Editorial: 'Trump faces truths he can't shout down with a tweet'
Having spent the last year railing at witch-hunts and lynchings, it seemed apt Halloween was the moment the US House of Representatives voted to formalise the Democrat-led impeachment inquiry against President Donald Trump.
Mr Trump wasted no time in taking to Twitter to brand the exercise: "The Greatest Witch Hunt In American History!" Key Republican allies Devin Nunes and Steve Scalise accused the opposition of "acting like a cult".
The president might wish the ghouls and demons to be gone with the dawn, but the posse of very big beasts lining up against him will not be so easily exorcised. Ex-Republican senator William Cohen likened the president's outbursts to those of a dictator. In an interview on CNN, he urged viewers to read George Orwell's dystopian novel 'Nineteen Eighty-Four' and ask themselves: "Is that where we're headed?"
And that from someone inside the camp.
This time Mr Trump can't make the problems vanish with a tweet.
Outside the Trump administration bubble there is a real world; beyond the soundbite which cannot be drowned out by simply turning up the volume.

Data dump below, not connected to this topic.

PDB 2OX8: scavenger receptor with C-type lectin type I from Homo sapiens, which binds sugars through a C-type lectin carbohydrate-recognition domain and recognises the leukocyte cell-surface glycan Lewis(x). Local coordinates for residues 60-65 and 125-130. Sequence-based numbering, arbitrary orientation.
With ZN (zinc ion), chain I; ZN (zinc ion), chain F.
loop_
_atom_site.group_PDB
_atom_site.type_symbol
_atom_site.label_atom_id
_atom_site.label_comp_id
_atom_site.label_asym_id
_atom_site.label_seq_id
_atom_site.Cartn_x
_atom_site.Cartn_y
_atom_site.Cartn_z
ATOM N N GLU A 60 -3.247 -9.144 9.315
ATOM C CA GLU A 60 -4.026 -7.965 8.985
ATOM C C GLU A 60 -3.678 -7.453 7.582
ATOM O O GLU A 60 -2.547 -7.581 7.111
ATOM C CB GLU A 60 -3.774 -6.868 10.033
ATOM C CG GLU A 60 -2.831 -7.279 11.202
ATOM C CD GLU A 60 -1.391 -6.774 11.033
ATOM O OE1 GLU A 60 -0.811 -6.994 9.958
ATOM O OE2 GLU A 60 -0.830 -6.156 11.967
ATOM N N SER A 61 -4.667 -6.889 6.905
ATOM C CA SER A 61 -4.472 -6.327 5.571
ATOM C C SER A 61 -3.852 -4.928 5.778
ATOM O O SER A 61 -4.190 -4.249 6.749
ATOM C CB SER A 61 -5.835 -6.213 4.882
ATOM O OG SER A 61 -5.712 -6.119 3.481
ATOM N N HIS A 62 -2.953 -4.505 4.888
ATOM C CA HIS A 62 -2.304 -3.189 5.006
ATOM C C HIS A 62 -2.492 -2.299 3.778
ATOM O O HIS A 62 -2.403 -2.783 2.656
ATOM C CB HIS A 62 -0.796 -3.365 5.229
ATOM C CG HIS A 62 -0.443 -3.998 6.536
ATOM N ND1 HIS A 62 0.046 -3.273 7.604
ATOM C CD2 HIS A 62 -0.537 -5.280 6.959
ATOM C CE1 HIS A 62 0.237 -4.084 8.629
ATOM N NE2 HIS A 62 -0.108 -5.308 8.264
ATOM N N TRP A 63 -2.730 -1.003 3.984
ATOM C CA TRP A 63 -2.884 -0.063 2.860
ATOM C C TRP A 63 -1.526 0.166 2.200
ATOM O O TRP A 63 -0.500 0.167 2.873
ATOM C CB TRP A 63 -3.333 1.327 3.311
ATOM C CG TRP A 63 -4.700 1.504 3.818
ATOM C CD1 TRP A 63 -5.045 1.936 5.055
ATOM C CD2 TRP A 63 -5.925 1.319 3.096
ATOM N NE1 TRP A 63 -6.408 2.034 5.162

Yesterday Tim Morrison, the National Security Council's top Russia adviser, testified the administration's dealings with Ukraine gave him "a sinking feeling". While lawyers for the president's former national security adviser John Bolton say he will appear before the House panel next week should a subpoena be issued. This is not "fake news".
After a disastrous press conference earlier this week on the death of Islamic State leader Abu Bakr al-Baghdadi, Mr Trump was greeted at the World Series not with a salute but with roaring boos and "Lock him up!" chants.
The champion of divisive rhetoric is having it turned back on himself.
The president has a masterful gift for the catch-phrase: from "Make America Great Again" and "drain the swamp", to building a "big, beautiful" wall and - of course - "Lock her up". All of which have been brilliant levers for mobilising his base.
But they have also served as a great distraction from inconvenient truths. Sooner rather than later there will be an interval in the circus; those who have watched in disbelief as one truth-defying stunt is followed by another will have a moment to pause and evaluate the entire performance.
The spotlight will turn to the scheduled public hearings: the transcripts of testimony and gruelling cross-examination of witnesses.
For when it comes to impeaching a president, the constitution gives the House a role like the grand jury in a criminal case. It collects and hears the evidence and decides whether to bring charges.
From there, the action moves to the Senate.
It will be a story rooted in evidence on the ground where facts will not vanish with a flash-bang.
It will be the greatest media show on earth featuring one of its greatest showmen in the lion's den.